West fertilizer plant to be fined for safety violations

Emergency workers patrol the scene Saturday, April 20, 2013, three days after an explosion at a fertilizer plant in West, Texas. The massive explosion at the West Fertilizer Co. Wednesday night killed at least 14 people and injured more than 160. (AP Photo/Charlie Riedel)


West Fertilizer Plant Timeline

By Paula Ann Solis
Staff Writer

West Fertilizer Co., the West plant where an explosion took place in April leaving 15 people dead and more than 100 homes destroyed, was fined $118,300 by the Occupational Safety and Health Administration for 24 safety violations, said Sen. Barbara Boxer, D-Calif.

OSHA had not inspected the plant in more than 30 years. The findings of their latest investigation, according to Boxer, were failure to have an emergency response plan, unsafe handling and storage of anhydrous ammonia and ammonium nitrate, inadequate labeling of storage tanks, failing to pressure test replacement hoses and not having respiratory protection or appropriate fire extinguishers.

“All of these things that they are cited for are pretty much standard operating procedure with how you deal with these chemicals,” Boxer said.
OSHA was not available to comment because of the government shutdown.

According to Boxer, who also chairs the Committee on Environment and Public Works, said the citation was issuedWednesday but because of the government shutdown it would not be announced so Boxer took it upon herself to announce the findings in a conference call with reporters Thursday morning. She said she wanted the news out as soon as possible to prevent similar incidents.

West Fertilzer Co., has 15 days to pay the fine or appeal with OSHA. Dan Keeny, spokesman for the plant, said lawyers are currently reviewing the fine and said the violations do not seem to be related to the explosion in April.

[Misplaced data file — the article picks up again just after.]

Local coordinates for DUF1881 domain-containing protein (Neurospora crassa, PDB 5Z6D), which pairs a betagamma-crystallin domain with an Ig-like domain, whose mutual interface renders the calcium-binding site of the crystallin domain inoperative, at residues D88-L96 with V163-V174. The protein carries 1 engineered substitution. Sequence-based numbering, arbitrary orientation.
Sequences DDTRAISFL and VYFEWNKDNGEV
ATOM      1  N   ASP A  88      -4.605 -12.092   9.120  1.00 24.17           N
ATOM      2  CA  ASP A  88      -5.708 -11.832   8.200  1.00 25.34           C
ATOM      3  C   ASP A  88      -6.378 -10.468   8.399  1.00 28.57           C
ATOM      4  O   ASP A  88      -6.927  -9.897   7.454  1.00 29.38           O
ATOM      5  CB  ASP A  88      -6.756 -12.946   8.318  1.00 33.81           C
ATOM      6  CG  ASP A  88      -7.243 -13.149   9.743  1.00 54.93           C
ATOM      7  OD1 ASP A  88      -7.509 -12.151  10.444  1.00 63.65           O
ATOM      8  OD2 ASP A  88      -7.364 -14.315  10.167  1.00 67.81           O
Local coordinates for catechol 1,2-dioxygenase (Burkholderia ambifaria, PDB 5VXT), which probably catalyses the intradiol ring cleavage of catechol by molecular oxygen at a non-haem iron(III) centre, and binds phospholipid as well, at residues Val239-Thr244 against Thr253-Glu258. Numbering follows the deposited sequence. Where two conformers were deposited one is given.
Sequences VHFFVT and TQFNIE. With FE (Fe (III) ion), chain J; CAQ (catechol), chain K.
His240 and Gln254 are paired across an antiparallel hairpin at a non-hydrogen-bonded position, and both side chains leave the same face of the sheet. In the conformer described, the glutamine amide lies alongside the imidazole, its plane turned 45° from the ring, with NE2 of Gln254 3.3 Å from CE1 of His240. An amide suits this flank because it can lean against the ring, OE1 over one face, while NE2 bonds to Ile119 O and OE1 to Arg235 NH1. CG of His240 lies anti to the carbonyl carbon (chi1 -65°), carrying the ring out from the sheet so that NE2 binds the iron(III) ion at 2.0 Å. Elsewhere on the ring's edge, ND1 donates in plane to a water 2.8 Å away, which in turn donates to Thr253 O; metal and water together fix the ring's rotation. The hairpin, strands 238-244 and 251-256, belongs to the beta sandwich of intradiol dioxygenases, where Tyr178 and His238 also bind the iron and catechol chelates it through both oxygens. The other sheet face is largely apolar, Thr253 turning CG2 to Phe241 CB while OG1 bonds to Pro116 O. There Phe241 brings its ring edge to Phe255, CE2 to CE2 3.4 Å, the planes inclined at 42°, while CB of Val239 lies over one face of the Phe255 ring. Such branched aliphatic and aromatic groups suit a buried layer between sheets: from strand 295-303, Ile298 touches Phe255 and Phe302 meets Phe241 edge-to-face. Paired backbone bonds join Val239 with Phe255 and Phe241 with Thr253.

West mayor Tommy Muska said the fine is inadequate and he said he blames OSHA for not inspecting the plant as often as they should.

“We can be Monday morning quarterbacks all year long, but what we really need to do is try to prevent this,” he said.

A criminal investigation is still ongoing for the West plant to decipher if the cause of the explosion was a problem with the plant’s electrical systems, a battery-powered golf cart, or if it was a criminal act.

At a press conference Oct. 3, board members of the Long-Term Recovery Center announced they were beginning to disperse their $3.5 million fund to those affected by the blast.

Board member Ronnie Sykora said the committee estimates the needs of the community are somewhere near $30 million.

Assistance from the Federal Emergency Management Agency (FEMA) is still been present in the town, Muska said after the press conference last week.

The Associated Press contributed to this story.